The Belgian filmmaking brother duo of Jean-Pierre and Luc Dardenne has been making documentary and social-realist fiction films since the late-1970s. While their gritty humanist features have gained praise in the independent film world internationally (twice winning the Palme d'Or prize at Cannes, a feat only accomplished by five other filmmakers), they remain relatively unknown in the United States.
This will hopefully change with the inclusion of an A-list actress in their powerfully heartfelt new film "Two Days, One Night."
Marion Cotillard plays Sandra, a working-class mother coming back to her job at a solar-panel plant after suffering a bout of clinical depression. Company management sees an opportunity to eliminate her position days before she is to return. They offer her co-workers a loaded choice: either rehire Sandra or receive an annual bonus of 1,000 euros.
Sandra only has the weekend to reverse an initial vote in favor of the bonuses in order to save her job and prevent her family from returning to public housing. The film centers on her quest in the small Belgium town to ask for support from her 16 fellow workers, many whom she barely seems to know.
Each scene presents a tense ethical dilemma, both for Sandra seeking some sympathy and kindness, and her co-workers who are also on the edge with real money needs. The Dardennes offer a fascinating glimpse of the human face when confronted up-close with a moral choice between compassion and self-interest.
Some colleagues are openly hostile for being asked to give up money. One fellow worker simply breaks down in shame for initially voting for his bonus, and asks Sandra for forgiveness. Another merely rationalizes his choice: "I did not vote against you, I voted for my bonus."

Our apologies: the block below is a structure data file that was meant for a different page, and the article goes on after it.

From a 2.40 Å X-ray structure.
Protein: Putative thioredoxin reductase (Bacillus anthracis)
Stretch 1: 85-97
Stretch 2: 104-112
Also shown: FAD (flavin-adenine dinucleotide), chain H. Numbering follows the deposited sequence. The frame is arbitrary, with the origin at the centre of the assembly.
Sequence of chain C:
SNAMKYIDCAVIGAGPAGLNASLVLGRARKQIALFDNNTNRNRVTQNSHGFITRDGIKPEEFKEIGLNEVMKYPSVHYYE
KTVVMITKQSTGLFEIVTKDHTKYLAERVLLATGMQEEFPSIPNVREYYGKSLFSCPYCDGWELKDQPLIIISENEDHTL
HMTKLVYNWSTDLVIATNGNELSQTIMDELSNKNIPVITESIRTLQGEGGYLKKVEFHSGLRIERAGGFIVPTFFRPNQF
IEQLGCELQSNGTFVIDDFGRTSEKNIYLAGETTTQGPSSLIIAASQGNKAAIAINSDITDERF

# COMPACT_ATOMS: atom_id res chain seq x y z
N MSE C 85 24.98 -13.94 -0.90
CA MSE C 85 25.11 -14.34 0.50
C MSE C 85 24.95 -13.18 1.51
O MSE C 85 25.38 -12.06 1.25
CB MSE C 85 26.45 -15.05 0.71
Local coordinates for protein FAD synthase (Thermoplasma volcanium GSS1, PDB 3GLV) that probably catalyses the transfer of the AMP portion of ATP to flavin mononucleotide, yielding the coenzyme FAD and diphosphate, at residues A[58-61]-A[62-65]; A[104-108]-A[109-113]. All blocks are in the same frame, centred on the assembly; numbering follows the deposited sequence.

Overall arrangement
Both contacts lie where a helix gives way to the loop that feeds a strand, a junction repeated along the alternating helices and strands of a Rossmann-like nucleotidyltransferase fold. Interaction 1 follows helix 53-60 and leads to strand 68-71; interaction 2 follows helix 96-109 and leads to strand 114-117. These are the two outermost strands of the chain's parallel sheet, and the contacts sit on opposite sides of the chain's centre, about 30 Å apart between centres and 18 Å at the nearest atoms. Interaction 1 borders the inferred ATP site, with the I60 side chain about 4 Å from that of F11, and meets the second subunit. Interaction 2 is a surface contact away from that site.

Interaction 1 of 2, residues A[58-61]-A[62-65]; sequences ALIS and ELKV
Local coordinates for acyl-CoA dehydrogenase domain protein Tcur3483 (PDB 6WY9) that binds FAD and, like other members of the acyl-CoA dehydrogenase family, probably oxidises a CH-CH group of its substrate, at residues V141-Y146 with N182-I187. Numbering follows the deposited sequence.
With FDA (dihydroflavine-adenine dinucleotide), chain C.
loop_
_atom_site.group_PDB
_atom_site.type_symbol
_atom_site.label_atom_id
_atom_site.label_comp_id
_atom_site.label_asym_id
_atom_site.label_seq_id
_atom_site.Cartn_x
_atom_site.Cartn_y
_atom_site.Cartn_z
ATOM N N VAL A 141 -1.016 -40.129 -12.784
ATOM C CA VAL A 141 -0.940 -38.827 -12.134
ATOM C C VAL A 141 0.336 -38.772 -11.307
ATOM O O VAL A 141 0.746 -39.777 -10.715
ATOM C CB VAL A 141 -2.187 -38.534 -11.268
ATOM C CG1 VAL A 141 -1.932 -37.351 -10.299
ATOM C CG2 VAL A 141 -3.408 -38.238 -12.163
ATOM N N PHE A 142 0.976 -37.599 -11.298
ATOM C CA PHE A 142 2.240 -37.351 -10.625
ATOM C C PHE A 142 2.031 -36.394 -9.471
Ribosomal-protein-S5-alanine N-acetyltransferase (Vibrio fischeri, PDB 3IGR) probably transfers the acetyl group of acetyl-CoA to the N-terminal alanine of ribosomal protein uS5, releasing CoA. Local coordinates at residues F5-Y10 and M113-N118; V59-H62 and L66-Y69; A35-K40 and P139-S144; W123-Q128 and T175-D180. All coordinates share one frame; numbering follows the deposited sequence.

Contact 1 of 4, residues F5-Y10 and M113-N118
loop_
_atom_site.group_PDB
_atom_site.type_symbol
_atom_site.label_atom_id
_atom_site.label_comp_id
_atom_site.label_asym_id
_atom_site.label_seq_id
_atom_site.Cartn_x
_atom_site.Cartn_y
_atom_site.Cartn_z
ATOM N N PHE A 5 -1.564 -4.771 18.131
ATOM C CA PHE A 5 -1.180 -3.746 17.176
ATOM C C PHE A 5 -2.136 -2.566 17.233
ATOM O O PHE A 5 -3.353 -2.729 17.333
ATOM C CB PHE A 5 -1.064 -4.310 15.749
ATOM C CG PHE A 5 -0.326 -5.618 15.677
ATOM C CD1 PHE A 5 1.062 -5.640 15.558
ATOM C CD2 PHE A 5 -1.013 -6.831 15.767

Sandra perseveres through an emotional rollercoaster, gaining confidence and hope, and then relapsing into self-doubt. Tight, documentary-style camerawork carries viewers into the vortex of her journey.
The film is anchored by a naturally rendered performance from Cotillard, who is in every scene, walking suburban streets in jeans and color tank tops with weighted shoulders, searching for signs of human affirmation. At one point, losing hope, she tells her steadily encouraging husband Manu (tenderly played by Fabrizio Rongione), "I do not exist."
Some have compared the film to 12 Angry Men, which is apt. I kept thinking of Bicycle Thieves, and the desperate face of the poor father walking the streets of post-World War II Rome seeking to recover his stolen source of a scarce livelihood.
Two Days, One Night is also implicitly a commentary about the fear and violence a company can inflict on workers, and how economic dislocation is absorbed into personal shame and emptiness, splintering psyches and shattering families.
The Dardennes' dramatic pacing and intimate human touches make this film far from a downer. The emotional pay-offs are quietly understated in the contours of empathic faces, notably in car scenes between Sandra and her husband, and when a co-worker joins them to joyously sing Van Morrison's Gloria.
Ultimately, Two Days, One Night is a testament to preserving one's dignity when living on the edge, and the invisible bonds and benefits of human solidarity.
(Two Days, One Night premiered at the Telluride Film Festival last month, and will be screened at the New York and Mill Valley film festivals in October. Sundance Selects will release the film later this year.)